Wednesday, September 10, 2008

Dogma Reconsidered: Doctrine, Conviction, and Free Inquiry

Open-mindedness in scientific exploration was one of they key ingredients which allowed modern science to flourish. To be certain this improvement was in a matter of degree. People were never impervious to changing their minds, even if they didn’t want to. Nor are scientists today free from all hints of bias or preconceived notion. But science has fostered an attitude which encourages one to reach conclusions based on evidence rather trying to shape the evidence to one’s hypothesis. Today even that which is well established is, at least hypothetically, subject to revision, “Scientists normally do their work as if the accepted laws and theories were true. But they are obliged to keep an open mind in case new information should alter the validity of any given law or theory.” (Physics: 3rd Edition, Douglas C. Giancoli, page 7).

The new found dedication to open-mindedness was not always easily reconciled with religious beliefs. Particularly hard hit were dogmas, those belief which were so fundamental as to be considered defining aspects of a religious ideology, the rejection of which would exclude you from ideological association with that religion (and typically the promised spiritual benefits thereof). Religious doctrines stifled free inquiry and were excluded from empirical science. Even accepted scientific beliefs and observed facts are theoretically subject to revision. “The vocabulary of “hypothesis,” “theory,” and “law” is unfortunate, since it obscures the important fact that all of the general propositions of science are regarded as hypotheses, never as dogmas.” (Introduction to Logic: Fifth Edition, page 464, Irving M. Copi). To those who have entirely dismissed the supernatural dogma is presented as an anathema to science.

Now the pernicious tendency to cling to ancient theories despite new evidence was not entirely unjustified. Even today a hypothesis must be considered in light of its compatibility with widely accepted scientific theories. While the data may suggest a certain interpretation, it may not prove to be the simplest (and therefore best) once evidence beyond the immediate context is considered. The older theories were accepted in the first place because they succeeded in explaining natural phenomenon based on observation and testing. The strength of the older hypothesis’ in comparison to they younger will undoubtedly temper which is given more weight and which must be reconsidered.

But just as it “is possible…to overstate the importance of the third criterion [compatibility with previously well-established hypotheses]” (Copi, page 469) so to I believe it is possible to overstate the possibility of actually uprooting a truly sound scientific theory and the need to treat everything known as “probably correct”. Most often new evidence will not overturn a solid scientific theory at most it will require small revision. Even the more “radical” revisions only reflect directly on the periphery of existence. Einstein’s Theory of Relativity challenged Newton’s laws but for all practical purposes, “what goes up must come down.” Practically speaking there are many things about the world that we know to be true which we in no-way expect to be proven false, nor should we seriously entertain the possibility.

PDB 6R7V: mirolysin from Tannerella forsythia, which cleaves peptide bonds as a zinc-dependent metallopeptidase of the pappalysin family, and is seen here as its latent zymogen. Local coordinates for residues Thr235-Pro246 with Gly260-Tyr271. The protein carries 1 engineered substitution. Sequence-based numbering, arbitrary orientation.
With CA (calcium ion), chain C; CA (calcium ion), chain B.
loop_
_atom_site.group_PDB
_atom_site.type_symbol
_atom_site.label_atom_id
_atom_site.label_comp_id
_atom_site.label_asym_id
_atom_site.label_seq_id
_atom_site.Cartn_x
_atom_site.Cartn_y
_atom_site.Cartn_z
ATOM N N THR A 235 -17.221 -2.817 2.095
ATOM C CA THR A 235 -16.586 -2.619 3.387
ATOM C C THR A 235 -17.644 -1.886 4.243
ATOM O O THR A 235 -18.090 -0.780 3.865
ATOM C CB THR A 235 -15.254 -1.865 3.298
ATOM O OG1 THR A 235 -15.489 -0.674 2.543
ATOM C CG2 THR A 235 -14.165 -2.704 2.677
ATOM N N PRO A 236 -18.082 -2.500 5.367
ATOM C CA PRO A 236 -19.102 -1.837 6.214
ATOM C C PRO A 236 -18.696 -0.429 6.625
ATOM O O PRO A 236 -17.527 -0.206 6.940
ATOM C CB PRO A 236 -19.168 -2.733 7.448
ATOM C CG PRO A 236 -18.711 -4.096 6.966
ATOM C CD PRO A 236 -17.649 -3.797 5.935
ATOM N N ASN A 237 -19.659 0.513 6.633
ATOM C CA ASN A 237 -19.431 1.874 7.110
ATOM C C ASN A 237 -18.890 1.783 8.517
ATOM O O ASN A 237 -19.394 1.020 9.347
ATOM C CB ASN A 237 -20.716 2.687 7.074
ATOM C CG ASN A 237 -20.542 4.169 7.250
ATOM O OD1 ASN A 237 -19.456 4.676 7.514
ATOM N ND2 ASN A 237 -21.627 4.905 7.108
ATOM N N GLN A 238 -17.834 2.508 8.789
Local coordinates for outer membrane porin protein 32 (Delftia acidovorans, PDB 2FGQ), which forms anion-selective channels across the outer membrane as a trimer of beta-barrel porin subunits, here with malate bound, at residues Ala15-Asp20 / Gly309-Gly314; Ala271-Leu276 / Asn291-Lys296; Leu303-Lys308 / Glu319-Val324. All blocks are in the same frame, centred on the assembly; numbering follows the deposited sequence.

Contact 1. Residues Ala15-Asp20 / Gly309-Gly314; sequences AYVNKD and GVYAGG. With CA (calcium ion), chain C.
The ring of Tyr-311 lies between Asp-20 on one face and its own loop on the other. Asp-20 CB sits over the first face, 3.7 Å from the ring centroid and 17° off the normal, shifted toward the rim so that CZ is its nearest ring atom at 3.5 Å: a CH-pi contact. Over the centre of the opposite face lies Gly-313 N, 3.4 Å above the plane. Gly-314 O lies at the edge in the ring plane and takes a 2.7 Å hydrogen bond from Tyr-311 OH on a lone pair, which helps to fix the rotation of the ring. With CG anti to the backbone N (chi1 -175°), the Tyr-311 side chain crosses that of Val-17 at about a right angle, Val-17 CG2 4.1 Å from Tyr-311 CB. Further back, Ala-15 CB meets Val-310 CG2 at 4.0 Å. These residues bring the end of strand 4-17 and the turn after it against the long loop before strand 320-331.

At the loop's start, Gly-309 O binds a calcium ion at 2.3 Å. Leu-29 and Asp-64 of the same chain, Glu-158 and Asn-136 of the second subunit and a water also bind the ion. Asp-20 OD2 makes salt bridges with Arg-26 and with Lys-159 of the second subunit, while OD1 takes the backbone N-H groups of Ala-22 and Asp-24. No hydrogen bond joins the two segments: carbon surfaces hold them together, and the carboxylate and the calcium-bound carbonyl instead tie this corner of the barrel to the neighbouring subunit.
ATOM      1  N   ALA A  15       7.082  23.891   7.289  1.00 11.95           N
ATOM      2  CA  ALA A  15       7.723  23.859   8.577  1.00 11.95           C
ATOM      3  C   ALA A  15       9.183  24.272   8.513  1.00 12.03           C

Therefore what is important is not to deny certainty on every topic under the sun, which no one really does, but to maintain an intellectually honest pursuit of the truth. From my own experience I can attest that doing so can overcome one’s natural bias. When I set forth years ago to investigate “Messianic Prophecies”, I did so with the dogmatic view that those passages in the T’nakh would prove Jesus was the Messiah. I had no serious question about the conclusion. Nevertheless as I inquired into the meanings of the verses, to understand them correctly so as only to present solid evidence, a different picture emerged. While I did not realize it immediately the process ended with me rejecting the very dogma I started out to prove.

In this vein religious ideologies, generally speaking, do not expect us to accept a dogma despite its being false. Rather we are expected to accept them because they are true. If we feel that honest investigation would overturn our faith then we don’t really believe it in the first place. From a religious standpoint it may be better to go forward with such an investigation in order to remove the doubt. That’s not to suggest we must spend our time hunting down answers to every objection we hear, but if we are actually disturbed it may require our attention.

In closing we may benefit from a humble recognition of our limited understanding and own ability to error. The solution to holding an incorrect dogma is not the categorical rejection of all certainty in belief, physical or metaphysical. It is to be honest in our pursuit of the truth. Fear of an undesired conclusion is a lack of faith. We must recognize that there are things we misunderstand or lack a full understanding. We must also that if our belief is on a firm foundation and otherwise sound then their may be resolutions to problems which become apparent that we fail to see do to our own limitations.

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